[FOM] re "understanding Putnam on understanding mathematics

Gabriel Stolzenberg gstolzen at math.bu.edu
Fri Jul 27 11:04:12 EDT 2007

On Fri, 27 Jul 2007, William Tait wrote:

> On Jul 25, 2007, at 6:24 PM, Gabriel Stolzenberg wrote:
> >    The exact remark is in "On the Infinite."  In "From Frege to
> > Goedel,"
> > it's in the second paragraph on p. 379.  Here is part of it.
> >
> >        In any case, those logical laws that man has always used
> >        since he began to think, the very ones that Aristotle
> >        taught, do not hold.
> The other part of it, which is essential for understanding what
> Hilbert was saying, is "In the domain of finitary propositions". He
> is speaking about the methodological position he wants to take
> (finitism) in order to prove the consistency of what he calls the
> laws of Aristotelian logic. Further down in the same paragraph: "we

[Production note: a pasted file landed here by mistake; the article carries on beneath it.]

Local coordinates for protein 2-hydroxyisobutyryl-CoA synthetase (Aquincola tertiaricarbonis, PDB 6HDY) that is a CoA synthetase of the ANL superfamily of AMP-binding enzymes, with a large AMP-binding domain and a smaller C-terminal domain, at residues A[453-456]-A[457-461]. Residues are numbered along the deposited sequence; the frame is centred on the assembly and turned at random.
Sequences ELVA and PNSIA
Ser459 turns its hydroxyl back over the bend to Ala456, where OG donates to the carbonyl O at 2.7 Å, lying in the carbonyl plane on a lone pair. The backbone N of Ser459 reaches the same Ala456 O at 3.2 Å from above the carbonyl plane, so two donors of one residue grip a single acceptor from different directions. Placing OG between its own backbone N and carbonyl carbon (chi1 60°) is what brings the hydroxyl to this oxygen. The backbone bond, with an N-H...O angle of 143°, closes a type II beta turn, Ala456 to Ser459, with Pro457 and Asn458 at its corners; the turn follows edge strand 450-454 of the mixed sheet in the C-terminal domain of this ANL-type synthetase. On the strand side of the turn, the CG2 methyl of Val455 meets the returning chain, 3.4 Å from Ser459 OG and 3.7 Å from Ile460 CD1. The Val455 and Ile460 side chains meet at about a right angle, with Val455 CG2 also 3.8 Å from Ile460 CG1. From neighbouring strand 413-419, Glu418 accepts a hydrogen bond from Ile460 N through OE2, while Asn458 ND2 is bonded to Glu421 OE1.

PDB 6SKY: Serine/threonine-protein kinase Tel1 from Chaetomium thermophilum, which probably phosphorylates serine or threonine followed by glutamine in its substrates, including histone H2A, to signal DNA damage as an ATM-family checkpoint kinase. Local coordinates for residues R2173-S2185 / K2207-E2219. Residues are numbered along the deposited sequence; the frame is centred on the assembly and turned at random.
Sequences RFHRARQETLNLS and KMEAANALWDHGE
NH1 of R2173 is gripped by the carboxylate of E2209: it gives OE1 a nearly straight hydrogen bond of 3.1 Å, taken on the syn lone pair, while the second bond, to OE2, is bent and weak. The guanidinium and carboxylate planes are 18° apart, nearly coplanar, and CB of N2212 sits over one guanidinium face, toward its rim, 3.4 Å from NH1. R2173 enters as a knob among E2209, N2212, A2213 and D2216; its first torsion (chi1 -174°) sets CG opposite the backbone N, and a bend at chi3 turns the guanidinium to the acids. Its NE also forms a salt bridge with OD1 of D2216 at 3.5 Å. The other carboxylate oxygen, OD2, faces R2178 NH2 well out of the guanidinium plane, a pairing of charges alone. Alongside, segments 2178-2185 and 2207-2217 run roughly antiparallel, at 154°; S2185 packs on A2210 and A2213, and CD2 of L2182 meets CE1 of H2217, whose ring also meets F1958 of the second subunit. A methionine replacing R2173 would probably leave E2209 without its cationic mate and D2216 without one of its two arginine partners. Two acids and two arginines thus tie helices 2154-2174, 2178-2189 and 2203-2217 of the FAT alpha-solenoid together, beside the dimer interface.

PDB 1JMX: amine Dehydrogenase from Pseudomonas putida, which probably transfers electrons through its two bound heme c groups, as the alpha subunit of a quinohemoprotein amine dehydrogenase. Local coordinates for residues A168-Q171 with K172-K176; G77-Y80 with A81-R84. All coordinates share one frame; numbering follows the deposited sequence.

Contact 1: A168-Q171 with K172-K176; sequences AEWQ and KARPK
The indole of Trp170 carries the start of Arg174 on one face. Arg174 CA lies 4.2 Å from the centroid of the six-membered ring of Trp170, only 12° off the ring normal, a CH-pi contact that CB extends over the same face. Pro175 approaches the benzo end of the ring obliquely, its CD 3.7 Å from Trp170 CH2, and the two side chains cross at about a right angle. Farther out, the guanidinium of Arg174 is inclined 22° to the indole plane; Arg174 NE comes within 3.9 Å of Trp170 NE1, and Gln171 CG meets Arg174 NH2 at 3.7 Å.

> just do not want to renounce the use of the simple laws of
> Aristotelian logic..."

> Bill Tait

   I think I more or less agree.

   Sure, Hilbert doesn't want to renounce the use of any part of
classical mathematics.  ("Noone though he speak with the tongues of
angels....)  As I said earlier, Hermann Weyl talked about Hilbert
not renouncing classical mathematics but "saving" it and, in
particular, the laws of Aristotlean logic, by removing the meaning
and working in a formal system. (See below.)   And re consistency,
Weyl says that it is necessary but not sufficient.  ("Commentary on
Hilbert's second lecture," in "From Frege to Goedel," p. 484, 2nd

   The following two paragraphs are from the same lecture by Weyl.
("From Frege to Goedel," p. 483, 3rd paragraph.)

   [Hilbert] succeeded in saving classical mathematics by a
   radical reinterpretation of its meaning without reducing
   its inventory, namely, by formalizing it, thus transforming
   it in principle from a system of intuitive results into a
   game with formulas that proceeds according to fixed rules.

   Let me now by all means acknowledge the immense significance
   and scope of this step of Hilbert's, which evidently was made
   necessary by the pressure of circumstances.

   Gabriel Stolzenberg

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